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Monday, February 3, 2014

Boosting vitamin D could reduce severity of multiple sclerosis

WARNING: BEFORE RAISING YOUR DAILY INTAKE OF VITAMIN D, and before self-subscribing the amount to be used, CHECK with your Healthcare provider as Blood-testing is needed to learn the proper amount actually needed to be taken. Vitamin D, Can Be Dangerous
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Vitamin D as an early predictor of multiple sclerosis activity and progression. Low vitamin D levels are common and can be easily and safely increased by oral supplementation

by S. C.

For patients in the early stages of multiple sclerosis (MS), low levels of vitamin D were found to strongly predict disease severity and hasten its progression, according to a new study led by Harvard School of Public Health (HSPH) investigators in collaboration with Bayer HealthCare. The findings suggest that patients in the early stages of MS could stave off disease symptoms by increasing their vitamin D intake.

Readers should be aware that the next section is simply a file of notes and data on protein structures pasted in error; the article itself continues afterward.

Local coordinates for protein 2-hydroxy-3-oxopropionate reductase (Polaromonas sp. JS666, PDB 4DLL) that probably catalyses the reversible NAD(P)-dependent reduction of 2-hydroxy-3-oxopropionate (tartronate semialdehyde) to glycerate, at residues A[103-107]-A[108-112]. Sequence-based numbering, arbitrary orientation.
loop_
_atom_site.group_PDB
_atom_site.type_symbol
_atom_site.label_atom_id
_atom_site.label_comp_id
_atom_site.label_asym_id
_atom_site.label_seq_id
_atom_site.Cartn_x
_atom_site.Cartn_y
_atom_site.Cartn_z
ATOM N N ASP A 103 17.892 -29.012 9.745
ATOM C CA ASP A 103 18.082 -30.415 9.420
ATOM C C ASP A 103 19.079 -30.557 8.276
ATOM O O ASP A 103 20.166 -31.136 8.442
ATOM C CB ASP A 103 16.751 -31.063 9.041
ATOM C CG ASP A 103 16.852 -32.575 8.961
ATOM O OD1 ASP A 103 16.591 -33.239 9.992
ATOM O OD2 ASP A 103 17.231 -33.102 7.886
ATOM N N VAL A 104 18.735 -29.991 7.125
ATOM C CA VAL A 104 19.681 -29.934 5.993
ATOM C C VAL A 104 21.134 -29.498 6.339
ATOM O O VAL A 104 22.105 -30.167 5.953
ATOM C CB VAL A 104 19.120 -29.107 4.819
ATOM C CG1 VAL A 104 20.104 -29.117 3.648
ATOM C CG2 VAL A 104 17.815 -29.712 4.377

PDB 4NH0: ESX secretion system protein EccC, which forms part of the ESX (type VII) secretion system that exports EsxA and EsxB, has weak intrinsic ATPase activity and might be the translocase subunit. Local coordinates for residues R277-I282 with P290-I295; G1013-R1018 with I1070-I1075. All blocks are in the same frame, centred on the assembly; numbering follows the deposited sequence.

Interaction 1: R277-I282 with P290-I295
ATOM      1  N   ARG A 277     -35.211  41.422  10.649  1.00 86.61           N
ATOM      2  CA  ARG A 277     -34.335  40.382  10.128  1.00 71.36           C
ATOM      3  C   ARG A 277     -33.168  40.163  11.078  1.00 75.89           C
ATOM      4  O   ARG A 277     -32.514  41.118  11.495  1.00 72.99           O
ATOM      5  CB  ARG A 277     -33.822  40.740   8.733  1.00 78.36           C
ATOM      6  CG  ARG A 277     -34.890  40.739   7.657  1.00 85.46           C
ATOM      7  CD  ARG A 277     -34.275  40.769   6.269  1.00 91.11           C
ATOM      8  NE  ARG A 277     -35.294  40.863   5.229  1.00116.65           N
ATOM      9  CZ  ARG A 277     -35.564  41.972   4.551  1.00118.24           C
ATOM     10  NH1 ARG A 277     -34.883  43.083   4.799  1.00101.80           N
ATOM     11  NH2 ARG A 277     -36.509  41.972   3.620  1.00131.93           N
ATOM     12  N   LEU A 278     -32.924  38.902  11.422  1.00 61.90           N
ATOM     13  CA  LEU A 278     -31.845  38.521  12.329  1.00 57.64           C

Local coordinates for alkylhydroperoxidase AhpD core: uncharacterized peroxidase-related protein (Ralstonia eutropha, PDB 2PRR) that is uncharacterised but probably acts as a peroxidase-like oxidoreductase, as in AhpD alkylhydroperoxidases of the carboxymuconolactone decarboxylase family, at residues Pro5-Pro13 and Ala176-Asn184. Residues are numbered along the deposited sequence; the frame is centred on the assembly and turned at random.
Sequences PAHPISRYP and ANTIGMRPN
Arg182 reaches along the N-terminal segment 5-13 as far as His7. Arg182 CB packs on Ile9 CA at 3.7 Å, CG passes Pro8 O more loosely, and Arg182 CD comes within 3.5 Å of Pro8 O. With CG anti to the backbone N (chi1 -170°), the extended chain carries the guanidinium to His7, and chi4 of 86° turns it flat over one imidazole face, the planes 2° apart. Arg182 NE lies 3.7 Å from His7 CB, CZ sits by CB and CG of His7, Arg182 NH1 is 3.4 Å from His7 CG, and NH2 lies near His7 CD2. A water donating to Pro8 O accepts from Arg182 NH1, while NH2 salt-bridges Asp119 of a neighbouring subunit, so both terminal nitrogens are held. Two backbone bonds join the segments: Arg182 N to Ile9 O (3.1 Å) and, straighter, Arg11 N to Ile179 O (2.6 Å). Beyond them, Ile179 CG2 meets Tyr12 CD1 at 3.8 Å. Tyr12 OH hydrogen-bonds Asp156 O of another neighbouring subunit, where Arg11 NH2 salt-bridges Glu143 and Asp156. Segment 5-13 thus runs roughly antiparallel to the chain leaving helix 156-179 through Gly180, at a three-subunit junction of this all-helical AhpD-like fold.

“Because low vitamin D levels are common and can be easily and safely increased by oral supplementation, these findings may contribute to better outcomes for many MS patients,” said lead author Alberto Ascherio, professor of epidemiology and nutrition at HSPH.

The study will appear online January 20, 2014 in JAMA Neurology.

MS is a central nervous system disease that causes problems with muscle control and strength, vision, balance, feeling, and thinking. It’s estimated by the World Health Organization that roughly 2.5 million people in the world have MS.

Previous research indicated a connection between low levels of vitamin D and risk of developing MS or having MS symptoms worsen, but those studies included patients with longstanding MS whose vitamin D levels could partly be a consequence, not a predictor, of disease severity. The new study looked at vitamin D levels among patients at the time of their first symptoms of the disease.

Researchers analyzed data from 465 MS patients from 18 European countries, Israel, and Canada who enrolled in 2002 and 2003 in the BENEFIT (Betaseron in Newly Emerging Multiple Sclerosis for Initial Treatment) trial, which was aimed at comparing the effectiveness of early versus late interferon beta-1b in treating the disease. The scientists looked at how the patients’ vitamin D levels—which were measured at the onset of their symptoms and at regular intervals over a 24-month period—correlated with their disease symptoms and progression over a period of five years.


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